Posted on: April 2, 2014 Posted by: Mitchell Plitnick Comments: 0

This article originally appeared at LobeLog.

Chris Christie addressing the 2014 CPAC convention. Credit: Gage Skidmore
Chris Christie addressing the 2014 CPAC convention. Credit: Gage Skidmore

The absurdity of political campaigns in the United States added another chapter recently when New Jersey governor Chris Christie made the “Republican hajj” to Las Vegas. Ostensibly, he was going to speak to the Republican Jewish Coalition, but the real pilgrimage was to grovel at the feet of billionaire casino mogul Sheldon Adelson in the hope of getting the kind of fat contribution that Mitt Romney and Newt Gingrich availed themselves of in 2012.

During his RJC speech, Christie made the grave mistake of using a clear fact that was unacceptable to the RJC and even more so to Adelson. He called the West Bank “the Occupied Territories.” Gasps were heard nationwide. Christie was forced to ramp his groveling up to supersonic levels as he moved to apologize to Adelson for this nearly unforgivable blunder.

Such is the role of truth when it comes to Israel in the bizarre world of Republican pro-Israel politics. And it’s not just confined to the GOP. The Democrats have also dodged this very simple fact, and it has created a political climate where the US media also rarely refers to the Occupied Territories as “occupied territories.” The politically correct term for moderates is “disputed territories.” On the right, it’s the biblical designation, “Judea and Samaria.” Nowhere else but in the United States, not even in Israel, is it this controversial to call the West Bank “occupied territory.”

Christie’s gaffe was surprising since you’d think the governor of New Jersey, home to a lot of right-wing Jewish political donors, would know better, and this speaks ill of his ability to win the GOP nod in 2016. But that he stated a blatant and indisputable fact cannot be denied. How accurate and accepted is the term, “Occupied Territories?” Well, let’s look at a few examples.

  • The International Court of Justice, in its 2004 advisory opinion on the illegality of Israel’s “security barrier,” refers specifically to the “Occupied Palestinian Territory” and even further, specifically rules that the entire West Bank is under military occupation and subject to the laws regarding such a state of affairs.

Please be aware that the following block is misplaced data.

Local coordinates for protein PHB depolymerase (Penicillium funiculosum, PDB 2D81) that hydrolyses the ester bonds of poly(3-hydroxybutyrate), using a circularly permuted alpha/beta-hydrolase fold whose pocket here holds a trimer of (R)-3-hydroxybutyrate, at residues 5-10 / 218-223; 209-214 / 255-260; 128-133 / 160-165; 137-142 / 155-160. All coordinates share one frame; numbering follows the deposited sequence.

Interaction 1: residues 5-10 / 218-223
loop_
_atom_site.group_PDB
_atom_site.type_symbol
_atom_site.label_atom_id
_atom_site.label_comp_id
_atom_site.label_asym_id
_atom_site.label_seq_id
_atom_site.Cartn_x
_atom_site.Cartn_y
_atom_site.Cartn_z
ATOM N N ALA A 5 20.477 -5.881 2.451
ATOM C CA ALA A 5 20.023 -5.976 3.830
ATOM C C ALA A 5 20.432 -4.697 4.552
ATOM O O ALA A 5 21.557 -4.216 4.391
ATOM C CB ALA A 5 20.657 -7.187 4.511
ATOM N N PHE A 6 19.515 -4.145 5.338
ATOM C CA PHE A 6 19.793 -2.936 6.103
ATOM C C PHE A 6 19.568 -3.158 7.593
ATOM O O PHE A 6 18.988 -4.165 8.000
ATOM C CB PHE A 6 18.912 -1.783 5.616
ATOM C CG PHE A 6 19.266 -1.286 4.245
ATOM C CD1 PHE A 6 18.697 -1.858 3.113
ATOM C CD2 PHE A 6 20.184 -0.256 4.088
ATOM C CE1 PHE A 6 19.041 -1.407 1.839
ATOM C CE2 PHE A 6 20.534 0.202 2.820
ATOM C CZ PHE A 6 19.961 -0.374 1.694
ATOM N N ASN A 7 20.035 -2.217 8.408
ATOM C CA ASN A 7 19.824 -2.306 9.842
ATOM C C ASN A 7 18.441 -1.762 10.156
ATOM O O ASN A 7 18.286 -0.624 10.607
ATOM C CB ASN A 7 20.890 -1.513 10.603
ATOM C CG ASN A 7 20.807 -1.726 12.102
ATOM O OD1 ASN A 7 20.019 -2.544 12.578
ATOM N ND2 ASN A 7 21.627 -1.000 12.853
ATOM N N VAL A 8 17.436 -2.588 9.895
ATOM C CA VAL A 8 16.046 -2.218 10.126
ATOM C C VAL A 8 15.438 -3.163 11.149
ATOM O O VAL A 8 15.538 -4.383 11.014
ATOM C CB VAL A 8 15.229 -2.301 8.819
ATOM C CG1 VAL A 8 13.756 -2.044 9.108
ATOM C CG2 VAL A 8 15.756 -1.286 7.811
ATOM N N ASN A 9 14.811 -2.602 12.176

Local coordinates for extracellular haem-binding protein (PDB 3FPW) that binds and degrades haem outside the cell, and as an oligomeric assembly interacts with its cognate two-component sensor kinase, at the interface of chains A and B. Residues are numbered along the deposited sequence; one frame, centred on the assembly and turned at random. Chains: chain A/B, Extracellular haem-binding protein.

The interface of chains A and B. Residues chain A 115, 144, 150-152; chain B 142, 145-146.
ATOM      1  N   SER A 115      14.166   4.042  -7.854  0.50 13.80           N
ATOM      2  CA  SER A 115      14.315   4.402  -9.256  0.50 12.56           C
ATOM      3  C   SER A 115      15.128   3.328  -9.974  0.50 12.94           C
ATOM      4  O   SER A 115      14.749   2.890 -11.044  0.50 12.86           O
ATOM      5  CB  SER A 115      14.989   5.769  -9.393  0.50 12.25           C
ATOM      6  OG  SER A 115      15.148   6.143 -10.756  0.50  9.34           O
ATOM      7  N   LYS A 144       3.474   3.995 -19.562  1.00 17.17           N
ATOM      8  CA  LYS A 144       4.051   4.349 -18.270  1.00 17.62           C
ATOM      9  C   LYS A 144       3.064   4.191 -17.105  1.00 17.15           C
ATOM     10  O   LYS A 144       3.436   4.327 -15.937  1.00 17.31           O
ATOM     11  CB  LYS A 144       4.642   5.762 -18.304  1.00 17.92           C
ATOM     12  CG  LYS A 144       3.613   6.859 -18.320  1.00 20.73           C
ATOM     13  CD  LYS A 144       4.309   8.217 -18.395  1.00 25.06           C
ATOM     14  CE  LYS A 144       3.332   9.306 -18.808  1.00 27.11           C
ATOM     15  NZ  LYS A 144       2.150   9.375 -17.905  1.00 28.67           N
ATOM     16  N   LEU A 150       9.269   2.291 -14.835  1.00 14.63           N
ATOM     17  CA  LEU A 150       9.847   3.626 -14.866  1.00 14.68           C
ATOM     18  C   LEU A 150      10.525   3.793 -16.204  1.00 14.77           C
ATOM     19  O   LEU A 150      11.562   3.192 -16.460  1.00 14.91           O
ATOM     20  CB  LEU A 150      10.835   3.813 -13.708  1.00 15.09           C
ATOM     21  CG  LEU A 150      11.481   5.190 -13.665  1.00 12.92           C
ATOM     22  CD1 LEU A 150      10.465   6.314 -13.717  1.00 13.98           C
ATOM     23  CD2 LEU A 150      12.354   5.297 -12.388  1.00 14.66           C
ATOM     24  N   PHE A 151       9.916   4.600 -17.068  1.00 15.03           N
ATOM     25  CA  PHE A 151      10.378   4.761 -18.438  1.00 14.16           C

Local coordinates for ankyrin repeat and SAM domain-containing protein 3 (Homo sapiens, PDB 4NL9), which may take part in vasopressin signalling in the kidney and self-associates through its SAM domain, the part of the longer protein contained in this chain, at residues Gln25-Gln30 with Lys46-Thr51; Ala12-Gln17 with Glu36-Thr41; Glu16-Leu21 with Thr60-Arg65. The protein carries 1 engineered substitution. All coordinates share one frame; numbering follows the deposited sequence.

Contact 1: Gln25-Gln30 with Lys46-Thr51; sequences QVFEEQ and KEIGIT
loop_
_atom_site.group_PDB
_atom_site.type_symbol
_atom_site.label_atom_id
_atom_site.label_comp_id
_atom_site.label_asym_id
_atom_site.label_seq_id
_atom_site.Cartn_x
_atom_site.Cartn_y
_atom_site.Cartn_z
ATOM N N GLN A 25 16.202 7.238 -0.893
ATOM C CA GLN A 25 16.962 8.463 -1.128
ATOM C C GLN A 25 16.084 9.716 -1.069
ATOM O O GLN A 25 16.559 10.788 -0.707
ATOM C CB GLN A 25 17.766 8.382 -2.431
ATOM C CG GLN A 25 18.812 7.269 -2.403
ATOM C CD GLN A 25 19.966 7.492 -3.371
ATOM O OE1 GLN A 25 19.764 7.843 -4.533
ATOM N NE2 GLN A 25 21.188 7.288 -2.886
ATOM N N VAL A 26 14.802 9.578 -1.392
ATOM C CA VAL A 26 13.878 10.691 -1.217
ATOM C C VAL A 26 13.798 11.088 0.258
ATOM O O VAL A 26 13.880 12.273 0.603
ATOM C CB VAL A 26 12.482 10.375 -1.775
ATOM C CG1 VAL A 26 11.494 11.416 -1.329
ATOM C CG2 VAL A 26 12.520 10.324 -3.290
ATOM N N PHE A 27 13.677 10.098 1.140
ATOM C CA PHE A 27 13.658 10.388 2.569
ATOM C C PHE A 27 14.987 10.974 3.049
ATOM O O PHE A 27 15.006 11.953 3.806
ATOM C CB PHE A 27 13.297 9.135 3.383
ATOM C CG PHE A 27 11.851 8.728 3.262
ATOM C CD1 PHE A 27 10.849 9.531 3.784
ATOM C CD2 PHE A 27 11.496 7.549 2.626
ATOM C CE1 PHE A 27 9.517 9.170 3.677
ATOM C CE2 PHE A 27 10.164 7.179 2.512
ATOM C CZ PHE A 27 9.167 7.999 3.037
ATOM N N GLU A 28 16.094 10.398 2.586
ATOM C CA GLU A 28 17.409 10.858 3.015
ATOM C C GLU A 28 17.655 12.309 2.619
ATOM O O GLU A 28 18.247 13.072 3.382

• United Nations Security Council Resolution 242 calls for “…Withdrawal of Israel armed forces from territories occupied in the recent conflict…” (emphasis added). It’s clear that the international system is unambiguous about the status of the West Bank.

But one would not expect that to mean much to the RJC or Adelson. So what about Israel? While the official Israeli stance has long been that the areas are disputed, not occupied, even the Israeli government can’t always avoid reality.

  • The Israeli High Court of Justice has consistently ruled that the West Bank is not legally part of Israel and that the laws of belligerent occupation apply there.
  • Former Israeli Prime Minister Ariel Sharon put it bluntly in 2003: “To keep 3.5 million Palestinians under occupation–you can dislike the word, but what is happening is occupation–is in my view bad for Israel, for the Palestinians and for Israel’s economy.”

But you know, those Israelis they feel all that international pressure. Well, what about some US sources that the RJC might consider reliable?

  • In this video clip (about six minutes in), you can see former President George W. Bush, that noted anti-Israel liberal, saying that “Israel must stop settlement activities in the occupied territories…”
  • Since 1981, when Ronald Reagan stated that Israeli settlement expansion is not illegal, the occupation has had a politically ambiguous position in US politics. Nonetheless, a 1978 determination by the State Department’s legal adviser was accepted by the Carter Administration and has never been refuted. That determination clearly calls the Territories “occupied” and renders settlements illegal.

The idea that an apology is warranted for calling the West Bank occupied is no more rational than demanding an apology for calling the sky blue or saying that Israel lies to the south of Lebanon. But Christie made it pretty clear why it happens in another piece of his RJC address. He said that Israelis “want America to be their unblinking, unwavering, unquestioning friend.” Implicit in that is criticism of President Barack Obama’s temerity in questioning any Israeli policy.

Sure, that’s not a whole lot different than the repeated statements that Obama and Vice President Joe Biden have made referring to the “unshakeable relationship” between Israel and the United States and the “zero daylight” that they falsely claim exists between US and Israeli policies and goals. But “unquestioning?” Most parents don’t want that kind of devotion from their children, most spouses don’t expect it from their partner, and only an idiot would consider offering it to anyone.

We are all responsible for our own decisions, and as such, we should always reserve the right to question another’s. Most of us would accept that as a universal truth. The only exception most usually make is between themselves and their deity, which, apparently, is the relationship the RJC and Sheldon Adelson believe the United States should have with Israel.